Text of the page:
This forum includes tips for maintaining the best audio quality possible with the Ooma System. If your Ooma system is having issues with dropped calls, static audio or echo, look here for assistance.
#14980 by scottlindner
Thu Aug 06, 2009 1:16 pm
I had a similar problem that turned out to be a problem with my account at the ISP's end of things. Log into your modem and see if there is a status or log page that shows you how long you've been connected, or how long the session is. If you keep getting new sessions, that could be related to your problem.

Scott
#14984 by Groundhound
Thu Aug 06, 2009 1:25 pm
niknak wrote:TCP delay is 571ms - in order for VOIP to work well this number should not be more than 100ms

Also, in your first test the upload QOS is 22% even before making a call - this is why you are having call quality problems

You will need to do some work to investigate these issues and tweak your system. These types of issues are most likely related to your ISP or your internal network settings - not ooma

His second test was run while a call was in progress, which is not how the test was intended, I don't think - although it could indicate how well his connection could support two simultaneous calls I suppose.
#14989 by scottlindner
Thu Aug 06, 2009 1:35 pm
Groundhound wrote:His second test was run while a call was in progress, which is not how the test was intended, I don't think - although it could indicate how well his connection could support two simultaneous calls I suppose.


I believe we're seeing the affects of the hub's built in QoS to give the Ooma calls priority over everything else. Remember, that test is run on a PC and the Ooma Hub only prioritizes traffic that it is generating. IF, these users were using their own routers to support QoS then we'd need to know if this VOIP test is truly simulating a VOIP call, or if it's just mimicking the amount of traffic, but not actually using the same protocols and compression algorithms.

Scott
#14990 by reserve
Thu Aug 06, 2009 1:44 pm
Scott, how would I long into my modem. I am running through a simple Motorola surfboard modem. I know how to log onto the router, but not the modem. Could this be an issue with Cox? Thanks again for all your help.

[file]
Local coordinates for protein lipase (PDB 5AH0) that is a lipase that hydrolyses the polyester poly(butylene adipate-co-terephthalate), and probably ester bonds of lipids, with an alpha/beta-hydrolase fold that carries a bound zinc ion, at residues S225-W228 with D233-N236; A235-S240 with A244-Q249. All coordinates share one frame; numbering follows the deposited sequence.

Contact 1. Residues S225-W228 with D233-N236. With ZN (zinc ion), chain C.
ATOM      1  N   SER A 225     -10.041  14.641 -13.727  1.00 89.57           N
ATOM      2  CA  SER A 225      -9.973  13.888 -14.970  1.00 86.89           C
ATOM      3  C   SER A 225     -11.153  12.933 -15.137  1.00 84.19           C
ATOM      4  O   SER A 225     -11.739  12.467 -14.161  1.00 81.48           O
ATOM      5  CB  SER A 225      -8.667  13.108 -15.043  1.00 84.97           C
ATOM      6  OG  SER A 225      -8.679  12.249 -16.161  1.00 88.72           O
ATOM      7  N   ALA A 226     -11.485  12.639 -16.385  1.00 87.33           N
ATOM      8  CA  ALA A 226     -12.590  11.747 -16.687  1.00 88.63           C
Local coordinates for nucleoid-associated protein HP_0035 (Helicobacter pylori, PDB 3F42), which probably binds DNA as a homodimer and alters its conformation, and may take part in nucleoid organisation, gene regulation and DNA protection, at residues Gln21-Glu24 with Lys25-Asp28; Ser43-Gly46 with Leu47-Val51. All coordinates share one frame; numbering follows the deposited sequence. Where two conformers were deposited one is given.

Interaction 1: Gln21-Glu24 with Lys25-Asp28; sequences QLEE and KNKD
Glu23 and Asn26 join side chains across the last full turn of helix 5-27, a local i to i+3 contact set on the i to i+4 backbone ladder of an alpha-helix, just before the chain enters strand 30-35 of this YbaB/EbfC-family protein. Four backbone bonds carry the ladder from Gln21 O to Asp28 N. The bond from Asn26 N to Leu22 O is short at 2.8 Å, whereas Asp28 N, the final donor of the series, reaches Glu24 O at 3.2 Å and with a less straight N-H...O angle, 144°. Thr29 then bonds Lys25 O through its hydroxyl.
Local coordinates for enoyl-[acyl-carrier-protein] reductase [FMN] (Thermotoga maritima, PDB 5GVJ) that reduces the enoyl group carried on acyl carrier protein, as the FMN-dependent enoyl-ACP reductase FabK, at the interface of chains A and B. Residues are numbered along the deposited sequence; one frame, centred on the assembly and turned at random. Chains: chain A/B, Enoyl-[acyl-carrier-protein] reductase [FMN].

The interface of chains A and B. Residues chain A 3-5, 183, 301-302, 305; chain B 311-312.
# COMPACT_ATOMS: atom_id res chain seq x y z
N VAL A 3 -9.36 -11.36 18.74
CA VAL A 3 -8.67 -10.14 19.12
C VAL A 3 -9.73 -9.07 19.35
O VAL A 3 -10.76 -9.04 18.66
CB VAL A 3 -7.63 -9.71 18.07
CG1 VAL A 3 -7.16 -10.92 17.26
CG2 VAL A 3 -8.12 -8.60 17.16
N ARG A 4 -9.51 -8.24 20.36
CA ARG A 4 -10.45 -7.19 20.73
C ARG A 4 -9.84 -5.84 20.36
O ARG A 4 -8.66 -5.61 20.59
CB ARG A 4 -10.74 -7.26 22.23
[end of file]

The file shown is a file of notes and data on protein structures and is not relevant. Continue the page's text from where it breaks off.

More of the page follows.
#14998 by scottlindner
Thu Aug 06, 2009 2:42 pm
reserve wrote:Scott, how would I long into my modem. I am running through a simple Motorola surfboard modem. I know how to log onto the router, but not the modem. Could this be an issue with Cox? Thanks again for all your help.


It's hard to say but it's always a good idea to check your modem status/logs to see what it's doing when you have suspicious performance.

I believe your modem's IP address is 192.168.100.1. Try this link and see if it brings up the status page. http://192.168.100.1

Scott
#15001 by atici
Thu Aug 06, 2009 2:51 pm
Why are you still going through this? All you need to do is connect ooma behind the router, place it in router's DMZ. Voila! Problem solved.
#15085 by reserve
Fri Aug 07, 2009 6:42 am
atici wrote:Why are you still going through this? All you need to do is connect ooma behind the router, place it in router's DMZ. Voila! Problem solved.


Ok, problem solver, that sounds easy! I don't know exactly how to place it in the router's DMZ so if you can explain that to me I would really appreciate it. Ooma is already behind the router, so I guess all I need to do is put it in the DMZ, so if you could share this trick with me it sounds like I shouldn't have any more issues.
#15086 by niknak
Fri Aug 07, 2009 6:45 am
... I don't know exactly how to place it in the router's DMZ so if you can explain that to me I would really appreciate it..


You need to log into your router and look for the DMZ "tab" or "section" (probably an advanced setting), then type in the ooma's IP address
#15088 by atici
Fri Aug 07, 2009 6:50 am
If your ooma works fine behind the router, you will probably be ok without ooma being in the DMZ (demilitarized zone). It's just to ensure ooma will work all the time and all of its ports will be open.

What model router do you use? Does your router have packet prioritization (i.e. ability to classify/prioritize outgoing packets) ? If you do, it'd be great if you prioritize ooma outgoing packets. Basically the whole point of ooma being the first in chain after the modem is to ensure this is done. However when ooma is after the modem its throttling is extremely conservative. When ooma is behind the router, and your computers are uploading data, your ooma may not get as much upload bandwidth unless its packets are sent out first.

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